Which, of course, brings us to the songs. The record starts with one of Dylan's best and most loved story-songs, "Tangled Up In Blue," which manages somehow to be both joyous and tragic at the same time. For fans who were still listening by the mid `70s, this opening track must have signaled that the winds had changed.
Their hopes were borne out by the remaining nine tracks, all of which hit their mark. Both "Simple Twist Of Fate" and "You're a Big Girl Now" reveal Dylan to be a changed man from the youthful rebel of the mid `60s. Never an optimist, these songs show an even sadder, more resigned side of the songwriter.
"Idiot Wind" is perhaps the most bilious piece in Dylan's entire canon of work, but its power is impossible to deny.
"You're Gonna Make Me Lonesome When You Go" and "Meet Me In The Morning" are simple expressions of loss, pending and present, respectively.
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56 of 61 people found the following review helpful By Jules on May 25, 2000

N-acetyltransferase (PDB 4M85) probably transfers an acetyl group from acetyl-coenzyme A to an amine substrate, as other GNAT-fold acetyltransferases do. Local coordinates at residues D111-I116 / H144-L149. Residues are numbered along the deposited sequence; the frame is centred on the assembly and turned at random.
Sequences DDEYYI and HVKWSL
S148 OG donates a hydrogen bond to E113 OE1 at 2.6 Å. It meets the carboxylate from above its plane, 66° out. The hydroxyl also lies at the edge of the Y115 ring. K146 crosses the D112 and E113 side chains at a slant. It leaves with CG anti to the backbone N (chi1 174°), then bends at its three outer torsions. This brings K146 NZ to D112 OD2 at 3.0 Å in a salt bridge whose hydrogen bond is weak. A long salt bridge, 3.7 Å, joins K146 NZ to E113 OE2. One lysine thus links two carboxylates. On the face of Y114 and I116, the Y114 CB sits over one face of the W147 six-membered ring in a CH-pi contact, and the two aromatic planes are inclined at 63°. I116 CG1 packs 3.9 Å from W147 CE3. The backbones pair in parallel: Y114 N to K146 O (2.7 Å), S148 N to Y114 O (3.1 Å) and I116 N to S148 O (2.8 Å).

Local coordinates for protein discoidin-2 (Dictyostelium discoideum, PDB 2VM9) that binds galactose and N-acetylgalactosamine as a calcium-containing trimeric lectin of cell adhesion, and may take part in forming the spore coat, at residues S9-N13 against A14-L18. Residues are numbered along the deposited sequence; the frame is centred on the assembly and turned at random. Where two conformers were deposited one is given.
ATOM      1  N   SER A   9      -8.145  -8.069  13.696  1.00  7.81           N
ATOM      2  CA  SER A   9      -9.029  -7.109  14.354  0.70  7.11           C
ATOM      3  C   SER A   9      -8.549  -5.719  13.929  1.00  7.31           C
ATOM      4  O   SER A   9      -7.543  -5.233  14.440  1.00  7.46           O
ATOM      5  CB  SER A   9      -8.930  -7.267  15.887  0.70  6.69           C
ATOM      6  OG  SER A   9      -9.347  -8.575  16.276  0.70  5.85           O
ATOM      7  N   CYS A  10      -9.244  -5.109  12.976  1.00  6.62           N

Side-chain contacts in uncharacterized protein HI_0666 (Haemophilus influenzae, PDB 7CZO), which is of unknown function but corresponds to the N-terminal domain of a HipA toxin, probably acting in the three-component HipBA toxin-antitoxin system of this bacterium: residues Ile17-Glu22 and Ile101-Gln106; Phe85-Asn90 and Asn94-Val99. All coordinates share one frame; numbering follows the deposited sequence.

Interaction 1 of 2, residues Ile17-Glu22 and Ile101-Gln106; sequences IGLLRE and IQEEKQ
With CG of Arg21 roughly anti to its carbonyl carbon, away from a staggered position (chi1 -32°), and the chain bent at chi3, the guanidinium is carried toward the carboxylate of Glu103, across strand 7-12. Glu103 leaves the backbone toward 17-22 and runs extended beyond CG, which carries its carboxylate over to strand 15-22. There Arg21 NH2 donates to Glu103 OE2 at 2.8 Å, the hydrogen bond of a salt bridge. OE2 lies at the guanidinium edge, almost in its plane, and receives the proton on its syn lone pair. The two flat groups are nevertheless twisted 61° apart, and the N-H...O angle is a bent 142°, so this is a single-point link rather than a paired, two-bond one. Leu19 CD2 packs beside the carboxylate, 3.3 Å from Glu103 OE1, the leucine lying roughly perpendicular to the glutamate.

Format: Audio CD
What to say about Dylan's masterpiece, arguably the finest album of my lifetime?
Yes, his mid-60s classics are 'hipper', but this is his creative pinnacle. The writing reaches unforseen hights of maturity, depth and soul-searching. Dylan never used to be this naked, this honest.
Highlights? Well, all of it really! "Tangled Up in Blue", "Idiot Wind" and the overlooked "Buckets of Rain" stand out for me, but everyone'll have their own favorites, usually for personal reasons - it's that kind of record.
Lennon gave us the raw PLASTIC ONO BAND, Townshend the bitter WHO BY NUMBERS, but Dylan's self-examination is more contemplative and more changeable - sometimes he sounds resigned, sometimes full of regret, sometimes angry.
Anybody who loves this album HAS to hear the unreleased original album takes too. Five of the ten tracks were re-recorded for BOTT at the last minute (the cover had already been printed up with liner notes making reference to lyrics that were no longer to be found on the album). Note: these are NOT the versions available on THE BOOTLEG SERIES 1-3, you'll have to seek out a REAL bootleg for all but "You're a Big Girl Now" which is on BIOGRAPH and is even more wonderful than the version you'll find here (BIOGRAPH also contains the excellent out-take "Up to Me"). These tracks, with their lyrical and mood variations give the listener an even greater insight into Dylan's finest hour.
Oh, and for the dissenters, he really sings well on this too!